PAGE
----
Oregon offers a multitude of tempting weekend activities. When faced with a four-day weekend, I went in search of my own delectably daring plans southeast of Portland, venturing off to explore the beauty our state has to offer and dive deeper into Central Oregon’s craft beer paradise.

Harrier hawks and slivers of winter led me through the Santiam Pass to a warm reception at the Cold Springs Resort in Camp Sherman, Oregon. I set up my temporary home in a small cabin on the bank of the swift Metolius River. After a flight of beers from nearby Three Creeks Brewing whet my appetite, I meandered back to the cabin under cover of darkness and softly falling snow. Having discovered the well-stocked camp store across a small foot bridge, I settled in for the night, eager to start my adventure.

For the novice or intermediate beer aficionado, a pre-arranged brewery crawl like the Bend Ale Trail – a program in collaboration with the Bend Visitors Association and several local breweries – can be indispensable. Bend offers several options for safe travel between the breweries, and most lie within walking distance of each other. For seasoned fanatics or discerning palates, a la carte visits with in depth tastings and tours are the way to go. I opted to freestyle and set out on my own beery expedition.

Saturday, amongst six inches of fresh morning snowfall, this city girl delighted in the frozen cotton covering the vast views. Ponderosa pines, salal, and lava rock created a surreal, pink-hued landscape. After a stop in the Mackenzie Creek Mercantile to browse an ample selection of outdoor wear, I continued on to Sisters Coffee, where a scrumptious latte got me on my way. Traversing forest roads between Sisters and Camp Sherman, I scouted out Canyon Creek Meadows trail and found access to the 12-mile loop Metolius River Trail just across from Cold Springs Resort. An easy, meandering walk along the river’s edge was just the exercise I needed until I made it to Bend, where the craft beer fun kept pouring. Clear mountain views were my reward as I headed south from Sisters the following morning.

Over the next two days, I exercised considerable restraint, sampling beers in flights and rarely ordering an entire pint. A private tour of Deschutes’ production facility was the start to Sunday; an impressive and fact-filled wander through one of Bend’s iconic breweries included tasters of Jubelale and The Dissident. My guide, Kristin, provided an excellent foundation for the rest of the brewery visits.

Crux Fermentation Project was found tucked away in the corner of a light industrial area, with fermenting tanks in full view of the bar. I sampled six beers and found each to be conclusively delicious. My favorite at Crux was the Sugar Daddy, a sweet pale ale with light flavor akin to southern sweet tea.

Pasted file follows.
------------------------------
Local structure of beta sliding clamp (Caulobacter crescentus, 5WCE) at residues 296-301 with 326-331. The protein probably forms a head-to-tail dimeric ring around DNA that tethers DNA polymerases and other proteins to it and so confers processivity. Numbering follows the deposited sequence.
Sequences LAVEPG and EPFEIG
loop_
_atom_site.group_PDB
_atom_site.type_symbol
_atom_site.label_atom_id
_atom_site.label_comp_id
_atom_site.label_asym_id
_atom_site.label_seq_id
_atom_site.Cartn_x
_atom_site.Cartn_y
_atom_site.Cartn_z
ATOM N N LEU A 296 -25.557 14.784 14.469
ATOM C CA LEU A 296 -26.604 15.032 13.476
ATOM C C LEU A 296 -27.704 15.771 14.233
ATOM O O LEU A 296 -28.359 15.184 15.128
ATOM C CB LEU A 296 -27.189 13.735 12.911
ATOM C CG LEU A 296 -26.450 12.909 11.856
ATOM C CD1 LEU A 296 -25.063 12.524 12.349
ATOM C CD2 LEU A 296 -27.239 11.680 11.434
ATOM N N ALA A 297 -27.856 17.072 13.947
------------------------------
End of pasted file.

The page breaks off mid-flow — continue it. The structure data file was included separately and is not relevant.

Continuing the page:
Boneyard Brewing served up a flight of four beers for the price of a single pint – a wonderful value in a small, friendly atmosphere. The tasting room, decorated with skulls and stickers in black and white with neon accents, welcomed strangers and locals alike. They chatted with equal ease as I sipped Diablo Rojo, a red ale.

Kebaba, a tiny Mediterranean restaurant just west of Mirror Pond, provided exquisite rescue for my over-hopped taste buds. Curried tempeh, couscous salad, hot flatbread and roasted red pepper hummus restored my strength and fortified me for my last day of touring.

After hot, toothsome coffee from Lone Pine Coffee Roasters, a stop in to Visit Bend and a walk around downtown, I set off in search of GoodLife Brewing and visited The Growler Guys (a gas station where you can get growler fills of 30 different taps). I wandered into Bend Brewing Company, where I delighted in Ching Ching, a 2012 World Beer Cup American Style Sour Ale Gold Medal winner. Tart, fresh and bright, Ching Ching woke up my senses and revived my palate.

I visited 10 Barrel twice; first for a flight of beers on Sunday, and then again before my departure Monday, where I partook in a tasty tuna melt and a delicious glass of their German Sparkle Party, a Berliner Weisse served with a shot of marshmallow scented Woodruff syrup. Having explored more than 40 individual beers, I was content after the whirlwind tour of (only half?!) Bend’s brewery options. It was time to return home to Portland. A quick stop at Back Porch Coffee Company for a boost of energy and I was on my way. Thank you, Bend, for a fantastic adventure. Innovation and creativity are putting Bend on the map as a craft beer lover’s mecca. I will definitely be back!

About the Author: Emily Engdahl

Emily Engdahl is the founder of Oregon Beer Country, a travel and tourism site dedicated to all things beer in Oregon. Emily is a freelance writer for 1859 : Oregon's Magazine, Travel Oregon, the Oregon Beer Growler, and Craftbeer.com. She is a Native Oregonian, graphic designer, homebrewer, beer drinker, coffee roaster, joker, instigator, helper, laugher, listener, voracious reader, dog & kid wrangler, chicken keeper, and many hats wearer.

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  1. Elizabeth Peterson says…

    Here I am in Queensland, Australia…a former Oregonian and missing and loving Central Or. and S. Oregon in Josephine County. I owned the Antelope Cafe right after the Rashneesh left in 1988 and loved the town and the local people. Did they have some stories to tell.! One of the best memories is me, my partner and one or two locals in the cafe snowed in having coffee and chilli…the best of times.

    Written on November 29th, 2012 / Flag this Comment
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